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Making The Most Of Health Care Spending Accounts


UPDATED: Wednesday August 17, 2011 3:32 PM

A big change in federal tax law is making it more important than ever to have an established, communicative relationship with your primary doctor.Angie's List shows you how to get the most of your heath care spending account.

Effective Jan. 1, 2011 anyone using a Flexible Spending Account (FSA), Health Savings Account (HSA) or Health Reimbursement Account (HRA) to purchase any over-the-counter medicines will first need a doctor's prescription, or the purchase will be denied or ineligible to be reimbursed. In the past, consumers with health care spending accounts could be reimbursed for these purchases without a doctor's authorization.

What that means for consumers:

  • You'll need a prescription from your doctor for those OTC drugs.
  • It's more important than ever for FSA users to review their medical spending habits and strategically estimate the year's medical needs so they can designate the right amount into their accounts before the next open enrollment session.
  • FSA and HRA holders are now required to submit receipts showing the prescription number and payment information for any OTC medications to their plan administrator.
  • Those with HSA's are not required to submit documentation, as HSA's are instead handled between the cardholder and the IRS. However, it is the holder's responsibility to have that documentation ready should they be audited. If found to use HSA dollars for ineligible products, including OTC medicines without a prescription, the amount is treated as taxable income and will be taxed at 20 percent. HSA balances can typically carry over from one year to the next, though.

Money Saving Advice:

  • To avoid having to spend money on co-pays and doctors visits every time you want to purchase an OTC medicine, talk to your doctor ahead of time about your needs. He or she will likely be more inclined to work with you on this if you've already established a good relationship.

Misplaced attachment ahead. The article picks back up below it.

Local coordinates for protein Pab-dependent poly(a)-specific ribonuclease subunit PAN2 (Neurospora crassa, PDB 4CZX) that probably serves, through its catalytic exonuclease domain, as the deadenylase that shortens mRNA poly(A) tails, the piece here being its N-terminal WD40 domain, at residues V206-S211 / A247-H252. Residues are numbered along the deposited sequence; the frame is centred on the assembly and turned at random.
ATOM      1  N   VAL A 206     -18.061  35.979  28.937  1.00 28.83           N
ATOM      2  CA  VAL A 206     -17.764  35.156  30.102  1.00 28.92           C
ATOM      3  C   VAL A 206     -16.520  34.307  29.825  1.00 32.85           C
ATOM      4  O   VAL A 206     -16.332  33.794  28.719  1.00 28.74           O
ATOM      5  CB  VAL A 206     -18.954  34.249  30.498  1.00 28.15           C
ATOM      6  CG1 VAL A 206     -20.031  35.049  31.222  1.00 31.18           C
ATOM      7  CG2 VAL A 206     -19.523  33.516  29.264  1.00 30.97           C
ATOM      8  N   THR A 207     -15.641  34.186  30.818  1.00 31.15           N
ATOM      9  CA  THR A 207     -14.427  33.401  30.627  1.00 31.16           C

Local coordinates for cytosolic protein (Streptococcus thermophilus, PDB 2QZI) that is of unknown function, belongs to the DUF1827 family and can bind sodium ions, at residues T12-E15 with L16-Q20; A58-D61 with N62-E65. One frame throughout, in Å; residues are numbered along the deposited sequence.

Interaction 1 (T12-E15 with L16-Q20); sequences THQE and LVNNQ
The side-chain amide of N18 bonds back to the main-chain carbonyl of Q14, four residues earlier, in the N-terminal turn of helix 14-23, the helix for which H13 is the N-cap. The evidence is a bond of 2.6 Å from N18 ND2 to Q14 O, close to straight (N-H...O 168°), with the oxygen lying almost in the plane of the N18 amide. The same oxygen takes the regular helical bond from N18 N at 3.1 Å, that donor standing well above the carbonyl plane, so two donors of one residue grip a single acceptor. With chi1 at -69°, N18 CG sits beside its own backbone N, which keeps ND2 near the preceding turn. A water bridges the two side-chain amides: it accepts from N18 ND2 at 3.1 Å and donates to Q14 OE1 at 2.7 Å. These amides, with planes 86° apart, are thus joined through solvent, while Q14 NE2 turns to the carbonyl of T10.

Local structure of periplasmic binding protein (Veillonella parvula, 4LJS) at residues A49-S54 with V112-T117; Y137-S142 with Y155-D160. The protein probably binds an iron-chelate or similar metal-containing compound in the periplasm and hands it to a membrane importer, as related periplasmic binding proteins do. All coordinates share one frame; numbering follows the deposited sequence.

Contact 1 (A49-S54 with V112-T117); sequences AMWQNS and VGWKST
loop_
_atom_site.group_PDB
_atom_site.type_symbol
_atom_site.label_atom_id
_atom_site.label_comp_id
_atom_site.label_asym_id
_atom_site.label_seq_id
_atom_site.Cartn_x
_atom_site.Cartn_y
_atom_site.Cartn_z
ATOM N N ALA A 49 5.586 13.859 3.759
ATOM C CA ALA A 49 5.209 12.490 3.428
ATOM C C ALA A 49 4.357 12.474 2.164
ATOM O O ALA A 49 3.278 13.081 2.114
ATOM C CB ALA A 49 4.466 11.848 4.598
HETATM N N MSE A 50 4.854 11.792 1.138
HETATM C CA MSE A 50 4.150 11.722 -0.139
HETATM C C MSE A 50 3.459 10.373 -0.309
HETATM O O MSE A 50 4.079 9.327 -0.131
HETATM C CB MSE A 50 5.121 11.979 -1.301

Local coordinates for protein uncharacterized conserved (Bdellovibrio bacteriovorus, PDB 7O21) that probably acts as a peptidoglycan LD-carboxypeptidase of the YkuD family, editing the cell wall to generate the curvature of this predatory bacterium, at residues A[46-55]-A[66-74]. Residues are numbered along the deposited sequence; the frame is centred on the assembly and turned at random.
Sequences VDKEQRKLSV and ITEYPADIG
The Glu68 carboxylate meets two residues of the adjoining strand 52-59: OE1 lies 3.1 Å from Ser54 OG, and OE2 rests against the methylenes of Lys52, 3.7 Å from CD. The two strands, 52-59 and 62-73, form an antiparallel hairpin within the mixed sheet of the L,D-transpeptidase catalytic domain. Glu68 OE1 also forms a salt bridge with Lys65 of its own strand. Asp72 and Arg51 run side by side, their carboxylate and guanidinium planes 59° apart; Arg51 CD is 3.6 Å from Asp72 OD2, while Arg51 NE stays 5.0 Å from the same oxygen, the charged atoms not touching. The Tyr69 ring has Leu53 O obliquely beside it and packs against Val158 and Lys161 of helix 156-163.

• Have a list of what you generally buy so you can get everything you need prescribed in one doctor's visit.
  • Ask about virtual visits that allow you to email your requests in and avoid an office call altogether. Virtual visits are convenient, and can cost less than an in-person visit.

For those who must use their funds by the end of the year and can't, or don't want to bother with getting prescriptions filled there are other medical items you can purchase with your health care spending account that you might not ordinarily think of: Use your funds for items like glasses, bandages, braces and supports, ice packs, thermometers, and personal medical supplies.

You can use your allocated health dollars to join a weight loss program, if it is for treatment of a specific disease, visit a chiropractor or see an acupuncturist. Those with diagnosed hearing loss can purchase qualifying specialty televisions and telephones. A health care spending account can even pay to reconfigure an automobile to accommodate a disability, or to modify your home to accommodate a medical condition. It can also pay for the cost of removing lead-based paints from your home.

Visit http://www.irs.gov/publications/p502/index.html for a complete list of qualifying and non-qualifying purchases, or call your plan administrator or human resources specialist to be doubly sure you're following the rules.

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